Symphony No.7. + Works by Mozart, Mahler and Wagner.
From The Art of Conducting Volume 3.
BBC Symphony Orchestra
conducted by Serge Koussevitsky
Classics The Art of Conducting CDM5 65918-2 [76:48] mid-price.
Symphony No.7 (20'36") on 4 tracks recorded 1933 "live". Reissued
the Seventh Symphony relies a lot on sonority, historic recordings
tend to lose a considerable degree of "substance", more than other
pieces of music. Well, at least for me. But when I first heard this
1933 version on the Pearl label, I was astounded by the quality
possible. Despite the unavoidable hiss and the reduced sound body,
this historic Seventh is very listenable. Koussevitsky conducts
with fine pace and a genuine understanding of the organic progression
of the Symphony. The BBC Symphony, particularly the strings, singing
with great - almost silvery - intensity. Listen for their churning
storm in the Adagio section (track 10, letter L in score).
As a whole, the orchestra sounds great, but specific wind solo and
section parts aren't really flattered on this recording. The trombone
solos are powerfully played, though there isn't any bloom around
you like the main body of this performance, do make sure you hear
the ending. One special attribute of Koussevitsky's reading here
is the trumpet high "C" played in the final chord. This is an option
chosen by a few conductors - I know some people don't like it, but
I find it can add a tremendously heroic, earth-shaking sheen over
the music, as the trumpet section hymns the glory of C major above
the orchestra. In Koussevitsky's attempt here, the "historic" soundscape
adds a certain poignant edge over this effect - and when I first
heard it, I was bowled over completely.
can no longer remember how the quality of the remaster on the Pearl
label was like (I don't even know if the album is available), but
I was glad to be able to find this reissue on "The Art of Conducting"
series on EMI. You will hear swish at the beginning, but fortunately
it fades off and only reappears intermittently. The rest of the
recording is satisfactory to my ears, but I curse EMI for ending
the disc very rudely and abruptly at the same moment the final chord
finishes, which deprives us of that cosmic reberb at the end.
Symphony No.7. Violin Concerto. Tapiola.
New York Philharmonic Orchestra
conducted by Sir Thomas Beecham.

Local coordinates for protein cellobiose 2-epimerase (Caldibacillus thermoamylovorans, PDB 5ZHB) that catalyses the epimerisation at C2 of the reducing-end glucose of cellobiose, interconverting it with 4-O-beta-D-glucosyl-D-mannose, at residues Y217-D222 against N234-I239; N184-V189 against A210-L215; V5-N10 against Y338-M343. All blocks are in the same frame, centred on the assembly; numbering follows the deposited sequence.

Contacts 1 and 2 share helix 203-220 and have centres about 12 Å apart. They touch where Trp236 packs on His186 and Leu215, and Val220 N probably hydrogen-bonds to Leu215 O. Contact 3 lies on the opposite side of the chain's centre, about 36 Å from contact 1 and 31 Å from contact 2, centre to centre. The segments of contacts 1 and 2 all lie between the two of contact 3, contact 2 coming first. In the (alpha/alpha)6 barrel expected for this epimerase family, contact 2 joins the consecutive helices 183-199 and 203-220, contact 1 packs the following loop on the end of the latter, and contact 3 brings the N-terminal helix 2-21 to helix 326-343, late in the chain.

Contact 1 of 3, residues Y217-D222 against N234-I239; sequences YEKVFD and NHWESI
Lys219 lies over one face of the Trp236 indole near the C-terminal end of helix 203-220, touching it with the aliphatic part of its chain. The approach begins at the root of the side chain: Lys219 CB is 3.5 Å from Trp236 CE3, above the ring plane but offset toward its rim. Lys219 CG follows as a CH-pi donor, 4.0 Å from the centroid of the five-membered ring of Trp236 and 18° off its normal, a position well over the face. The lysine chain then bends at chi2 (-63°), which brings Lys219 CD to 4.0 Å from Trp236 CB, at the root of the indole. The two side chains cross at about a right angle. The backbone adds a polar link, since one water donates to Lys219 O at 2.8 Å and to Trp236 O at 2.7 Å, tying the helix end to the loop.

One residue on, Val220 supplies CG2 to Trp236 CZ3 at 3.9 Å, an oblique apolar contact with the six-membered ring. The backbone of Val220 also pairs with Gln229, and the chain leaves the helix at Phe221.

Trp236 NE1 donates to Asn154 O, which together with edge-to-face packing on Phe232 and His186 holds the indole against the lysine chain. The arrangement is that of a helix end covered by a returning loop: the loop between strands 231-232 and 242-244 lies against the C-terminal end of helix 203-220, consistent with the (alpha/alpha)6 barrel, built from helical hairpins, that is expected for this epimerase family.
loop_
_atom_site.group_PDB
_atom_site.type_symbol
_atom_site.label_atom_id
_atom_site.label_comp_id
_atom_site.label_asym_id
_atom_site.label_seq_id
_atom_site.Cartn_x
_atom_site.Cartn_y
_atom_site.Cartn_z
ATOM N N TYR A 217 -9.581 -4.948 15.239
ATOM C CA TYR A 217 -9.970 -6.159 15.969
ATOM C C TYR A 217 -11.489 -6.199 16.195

LABORATORIES CDAX 8013
[76:09] full-price. Symphony No.7 (19'23") on 4 tracks, recorded
June 1942. Issued 1996. MONO.
Sir Thomas Beecham, possibly the most English of the English conductors,
was a good friend and champion of Sibelius. His recordings of the
composer's music are loved and respected by many. The fact that
three separate companies have elected to issue three separate historic
recordings of his Sibelius records, each with one of the Seventh,
surely attests to this. In 1942, Beecham (left, with Sibelius) recorded
this reading for American Columbia in New York - which he then considered
not up to standard and sued the record company for issuing them
without his approval - he lost.
first thing that strikes one is the richness of this superb remastering
- it doesn't sound old at all and is very immediate. The strings
glow with rich tone, the woodwinds flutter and sing with golden
voices (even the oboe has a punchy pungent tone about it), the brass
ring with confidence and even the timpani boom with dignified bass.
Details abound - there is a wind (trumpet/horn???) pedal in the
third track which I confess I've never heard before (this is why
I have so many different versions...) elsewhere.
unstoppable sweeping momentum of this performance is its greatest
asset - phrases move, rush and streak forward with windswept strength
and riverine flow, entirely natural. Quite simply, the irresistible
forward pulse which Beecham achieves here is very very rarely heard.
At no point does Beecham lose control, and yet the orchestra sounds
so "free", so playing-without-inhibition. I suspect some listeners
will consider this reading to be rushing or heavy-handed - but give
it some time, try it out a few times and let it speak to you.
tone of this performance is bright - trimphant. It brims with glorious
confidence and optimism, quite simply one of the most joyous versions
of the Seventh I've ever heard. The directly uttered layers of the
final bars are majestically wrought with finality, and Dutton Labs
culminate this triumph of a recording by giving us the reverb into
silence. The Nutcase's Choice for Historic
Royal Stockholm Philharmonic Orchestra
conducted by Sixten Ehrling.
[217:40] full-price (3CD set). Symphony No.7 (19'57") on 1 track,